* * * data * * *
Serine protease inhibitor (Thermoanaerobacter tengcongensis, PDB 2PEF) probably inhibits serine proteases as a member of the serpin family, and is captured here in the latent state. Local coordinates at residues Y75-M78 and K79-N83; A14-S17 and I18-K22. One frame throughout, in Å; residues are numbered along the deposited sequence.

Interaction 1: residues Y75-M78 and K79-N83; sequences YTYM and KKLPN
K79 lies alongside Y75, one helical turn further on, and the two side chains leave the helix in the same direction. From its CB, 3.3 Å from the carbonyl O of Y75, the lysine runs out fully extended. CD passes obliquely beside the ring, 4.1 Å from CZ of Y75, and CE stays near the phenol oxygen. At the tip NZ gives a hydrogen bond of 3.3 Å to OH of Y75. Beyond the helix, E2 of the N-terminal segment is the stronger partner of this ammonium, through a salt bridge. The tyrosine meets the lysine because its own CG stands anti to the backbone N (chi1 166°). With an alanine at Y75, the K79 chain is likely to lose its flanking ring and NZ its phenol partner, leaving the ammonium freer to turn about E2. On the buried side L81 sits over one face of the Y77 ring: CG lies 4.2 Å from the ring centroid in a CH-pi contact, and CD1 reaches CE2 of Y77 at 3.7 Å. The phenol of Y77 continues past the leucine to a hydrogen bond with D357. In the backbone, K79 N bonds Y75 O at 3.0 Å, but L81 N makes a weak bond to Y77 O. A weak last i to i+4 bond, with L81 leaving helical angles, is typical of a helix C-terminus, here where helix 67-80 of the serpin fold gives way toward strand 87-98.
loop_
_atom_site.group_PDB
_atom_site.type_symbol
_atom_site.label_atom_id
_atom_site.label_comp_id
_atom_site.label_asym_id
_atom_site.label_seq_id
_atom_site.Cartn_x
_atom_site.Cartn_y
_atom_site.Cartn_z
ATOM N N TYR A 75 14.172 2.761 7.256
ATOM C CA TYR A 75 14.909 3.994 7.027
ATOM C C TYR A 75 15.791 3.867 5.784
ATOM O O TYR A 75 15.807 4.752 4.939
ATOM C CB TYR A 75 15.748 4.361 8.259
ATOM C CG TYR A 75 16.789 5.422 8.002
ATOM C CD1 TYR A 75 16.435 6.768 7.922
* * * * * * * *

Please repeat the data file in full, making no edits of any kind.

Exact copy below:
Serine protease inhibitor (Thermoanaerobacter tengcongensis, PDB 2PEF) probably inhibits serine proteases as a member of the serpin family, and is captured here in the latent state. Local coordinates at residues Y75-M78 and K79-N83; A14-S17 and I18-K22. One frame throughout, in Å; residues are numbered along the deposited sequence.

Interaction 1: residues Y75-M78 and K79-N83; sequences YTYM and KKLPN
K79 lies alongside Y75, one helical turn further on, and the two side chains leave the helix in the same direction. From its CB, 3.3 Å from the carbonyl O of Y75, the lysine runs out fully extended. CD passes obliquely beside the ring, 4.1 Å from CZ of Y75, and CE stays near the phenol oxygen. At the tip NZ gives a hydrogen bond of 3.3 Å to OH of Y75. Beyond the helix, E2 of the N-terminal segment is the stronger partner of this ammonium, through a salt bridge. The tyrosine meets the lysine because its own CG stands anti to the backbone N (chi1 166°). With an alanine at Y75, the K79 chain is likely to lose its flanking ring and NZ its phenol partner, leaving the ammonium freer to turn about E2. On the buried side L81 sits over one face of the Y77 ring: CG lies 4.2 Å from the ring centroid in a CH-pi contact, and CD1 reaches CE2 of Y77 at 3.7 Å. The phenol of Y77 continues past the leucine to a hydrogen bond with D357. In the backbone, K79 N bonds Y75 O at 3.0 Å, but L81 N makes a weak bond to Y77 O. A weak last i to i+4 bond, with L81 leaving helical angles, is typical of a helix C-terminus, here where helix 67-80 of the serpin fold gives way toward strand 87-98.
loop_
_atom_site.group_PDB
_atom_site.type_symbol
_atom_site.label_atom_id
_atom_site.label_comp_id
_atom_site.label_asym_id
_atom_site.label_seq_id
_atom_site.Cartn_x
_atom_site.Cartn_y
_atom_site.Cartn_z
ATOM N N TYR A 75 14.172 2.761 7.256
ATOM C CA TYR A 75 14.909 3.994 7.027
ATOM C C TYR A 75 15.791 3.867 5.784
ATOM O O TYR A 75 15.807 4.752 4.939
ATOM C CB TYR A 75 15.748 4.361 8.259
ATOM C CG TYR A 75 16.789 5.422 8.002
ATOM C CD1 TYR A 75 16.435 6.768 7.922